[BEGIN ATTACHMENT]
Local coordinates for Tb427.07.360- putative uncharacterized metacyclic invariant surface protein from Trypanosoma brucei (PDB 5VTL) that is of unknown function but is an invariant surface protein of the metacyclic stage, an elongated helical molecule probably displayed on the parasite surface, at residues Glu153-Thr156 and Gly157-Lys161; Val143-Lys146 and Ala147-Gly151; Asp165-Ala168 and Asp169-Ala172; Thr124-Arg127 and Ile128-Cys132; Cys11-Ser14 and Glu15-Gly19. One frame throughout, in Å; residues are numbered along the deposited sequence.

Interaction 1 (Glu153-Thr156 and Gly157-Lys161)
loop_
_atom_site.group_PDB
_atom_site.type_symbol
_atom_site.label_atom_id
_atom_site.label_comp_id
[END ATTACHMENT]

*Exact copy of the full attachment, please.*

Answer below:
Local coordinates for Tb427.07.360- putative uncharacterized metacyclic invariant surface protein from Trypanosoma brucei (PDB 5VTL) that is of unknown function but is an invariant surface protein of the metacyclic stage, an elongated helical molecule probably displayed on the parasite surface, at residues Glu153-Thr156 and Gly157-Lys161; Val143-Lys146 and Ala147-Gly151; Asp165-Ala168 and Asp169-Ala172; Thr124-Arg127 and Ile128-Cys132; Cys11-Ser14 and Glu15-Gly19. One frame throughout, in Å; residues are numbered along the deposited sequence.

Interaction 1 (Glu153-Thr156 and Gly157-Lys161)
loop_
_atom_site.group_PDB
_atom_site.type_symbol
_atom_site.label_atom_id
_atom_site.label_comp_id